Microsoft Fabric 101

As far as I have observed, some have not yet switched to the new green tone of Power BI, and some have not even started using the feature on-object interaction that came with the April 2023 update. While some of us are just trying to adapt, another big bomb has been left in front of us. Microsoft introduced Fabric yesterday. The excitement began!

My first impression is that the data engineer, analyst or scientist will now work separately from each other. Team friendship will increase thanks to Fabric. Everyone will follow every step from end to end. He will not have to spend time learning all the complex products.
Fabric’s goal: Simplicity

Fabric includes three major data analytics products: Power BI, Azure Data Factory, and Azure Synapse. Thanks to the coexisting structure, it has a wide analytical range. You can manage them all under one frame.
Main feature of Fabric: One Frame

Let’s take a brief look at what’s under this frame:

Data Engineering in MS Fabric : You can manage your data and design pipelines using Lakehouse (OneLake). You can write the necessary codes for data acquisition, preparation and conversion processes using a notebook. OneLake is the storage for all these services.

Data Warehouse in MS Fabric : We can say that Fabric has modernized the traditional data warehouse structure. It allows the use of the entire data team, not just the data engineers. There is no difference in dimension, fact table structures, relationship types. The life-saving feature is this: those who want will be able to use the SQL query editor, whoever wants to use the visual query editor. Power Query goes into the new era…

Data Science in MS Fabric : Data cleaning and transformation processes can be performed according to the needs of the model to be created with the big data stored in the Lakehouse. Experimental environments and output controls that will allow train and track a model will be provided. As a result, mind-blowing processes such as training machine learning models will also take place within Fabric.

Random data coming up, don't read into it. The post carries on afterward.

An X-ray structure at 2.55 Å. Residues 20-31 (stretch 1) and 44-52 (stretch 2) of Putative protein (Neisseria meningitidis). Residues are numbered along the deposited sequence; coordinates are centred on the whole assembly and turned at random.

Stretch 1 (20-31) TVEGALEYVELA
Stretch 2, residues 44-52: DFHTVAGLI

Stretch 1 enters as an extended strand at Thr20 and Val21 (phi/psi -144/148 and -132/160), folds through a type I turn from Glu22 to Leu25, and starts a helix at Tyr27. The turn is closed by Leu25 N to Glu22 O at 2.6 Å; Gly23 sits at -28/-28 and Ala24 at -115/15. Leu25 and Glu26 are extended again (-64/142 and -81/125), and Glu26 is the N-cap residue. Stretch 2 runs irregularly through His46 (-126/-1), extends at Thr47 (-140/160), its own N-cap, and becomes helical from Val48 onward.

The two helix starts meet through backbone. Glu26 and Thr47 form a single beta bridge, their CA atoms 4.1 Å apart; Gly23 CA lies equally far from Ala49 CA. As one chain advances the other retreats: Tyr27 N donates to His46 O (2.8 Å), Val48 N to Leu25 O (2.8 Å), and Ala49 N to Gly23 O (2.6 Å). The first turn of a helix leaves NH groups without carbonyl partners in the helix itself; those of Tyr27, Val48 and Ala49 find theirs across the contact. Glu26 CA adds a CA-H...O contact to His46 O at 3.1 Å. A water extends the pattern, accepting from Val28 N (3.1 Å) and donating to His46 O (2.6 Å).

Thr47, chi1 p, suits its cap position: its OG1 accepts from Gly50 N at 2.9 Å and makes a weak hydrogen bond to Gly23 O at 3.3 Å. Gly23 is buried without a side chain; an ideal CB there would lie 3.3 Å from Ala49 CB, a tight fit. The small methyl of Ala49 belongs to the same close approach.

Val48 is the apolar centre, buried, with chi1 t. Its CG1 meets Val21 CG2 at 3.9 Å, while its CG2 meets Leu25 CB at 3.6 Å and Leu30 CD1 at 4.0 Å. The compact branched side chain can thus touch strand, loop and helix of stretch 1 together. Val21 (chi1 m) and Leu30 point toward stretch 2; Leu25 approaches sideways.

Real-Time Analytics in MS Fabric : Applications we use during the day, IoT devices and many different actions cause us to generate instant data and there is no escape from it. This is the reason why 90% of all data has been produced in the last 5 years since the invention of the manuscript. It is difficult to work in traditional data warehouses with semi-structured or unstructured data. Real-Time Analytics is best in class engine for observational data analytics.
SQL was not enough anymore and I had the opportunity to meet his bro, KQL (Kusto Query Language). KQL is a declarative query language used to analyze structured, semi-structured and unstructured data and extract insights. It is specially designed to work with large-scale log data efficiently and quickly. It is also perfectly suited to cloud-based data analytics.
Don’t be intimidated, its commands are simpler than SQL for beginners.

Power BI in MS Fabric : While I was happy that we could manage relationships and create measures in the Power BI Service, I did not expect to come to the point where we say goodbye to the desktop application.
Working on the same platform with data team, being in the end-to-end process will certainly help you better understand the tables and models. This is definitely an advantage for us data analysts in terms of the feedback we will give to the end user’s questions about the report or infrastructure, additional requests.
Data stored in OneLake and ready for analysis can be pulled to Power BI in a high performance format with DirectLake mode. I leave the detailed comparison with DirectQuery and Import mode to another content 🙂

We will not throw back the bomb placed in front of us and we will deep dive. It will take some time, but at the end of the day, we will be able to write the journey of meaningless piles that we call “data” to come together and become meaningful in ONE book with our business stakeholders.

Sources to deep dive: